Not Trying To Pick You Up

Being polite is so rare these days that it’s often confused with flirting.
There’s a general sentiment about today’s society when it comes to the topic of manners. We constantly lament the loss of simple words such as please and thank you, as we mourn politeness and consideration for others. And in the Internet’s usual way of making a quick judgement, we blame the previous generation of parents for not teaching these habits to our current generation of adults.

I cannot agree with that logic, nor do I feel it’s fair to simply use parents as the scapegoats for ill-mannered people. What if the problem isn’t a lack of politeness at all? What if the problem is that we have taught people to refuse politeness and manners, to look at them from a negative perspective?

Just consider the quote I mentioned at the beginning. “Being polite is so rare these days that it’s often confused with flirting.” We have created this mentality that anyone with manners, or even anyone who treats us well, does so because they have ulterior motives. Take a second to consider the following examples.

A young man complements a lady on her dress. What’s her reaction? To thank him? Unless she’s interested in the young man, rarely. She will probably mention that she has a boyfriend, even if the conversation had nothing to do with her relationship status. An entire sector within our society, composed of men and women with a desperate need to feel offended, will say that something as simple as a man opening a door is in reality some act of oppression against the woman or against the man, all depending who wrote of the cry-blog.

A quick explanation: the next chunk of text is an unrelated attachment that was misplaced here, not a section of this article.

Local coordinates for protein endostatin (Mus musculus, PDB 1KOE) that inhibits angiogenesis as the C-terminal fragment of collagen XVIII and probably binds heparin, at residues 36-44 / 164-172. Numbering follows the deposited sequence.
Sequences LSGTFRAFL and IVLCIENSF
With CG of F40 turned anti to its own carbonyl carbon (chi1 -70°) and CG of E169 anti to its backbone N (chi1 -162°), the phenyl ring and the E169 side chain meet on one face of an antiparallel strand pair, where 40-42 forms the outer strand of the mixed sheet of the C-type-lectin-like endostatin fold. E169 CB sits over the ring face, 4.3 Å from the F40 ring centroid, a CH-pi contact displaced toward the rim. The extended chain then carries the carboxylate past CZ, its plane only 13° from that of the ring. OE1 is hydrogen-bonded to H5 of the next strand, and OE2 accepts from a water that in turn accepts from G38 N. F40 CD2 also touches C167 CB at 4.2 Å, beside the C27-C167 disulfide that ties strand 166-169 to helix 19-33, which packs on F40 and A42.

And it’s not just about the interaction between men and women. A man complements another man and the man in the receiving end will wonder if he is being hit on or if he is being set up for some kind of swindle. A woman complements another woman, and the woman in the receiving end will wonder if it’s some kind of thinly veiled insult.

It’s not that we have forgotten how to be polite to each other, but that we’ve forgotten how to react to politeness. We are constantly told that complements and politeness comes at a price. Worse of all, in some cases, it does; validating this social paranoia we are forced to live in. We live in a society that spotlights anyone with proper behavior, hoping they fail at one point, simply to justify a conclusion we were indoctrinated into long ago.

Politeness and manners aren’t gone. We have just chosen to overlook them as we focus on every single negative action that happens in our lives. We don’t remember the person who said thank you, but rather focus on the ungrateful one who didn’t. You want to see manners become important within our society again? Make them important within your life first.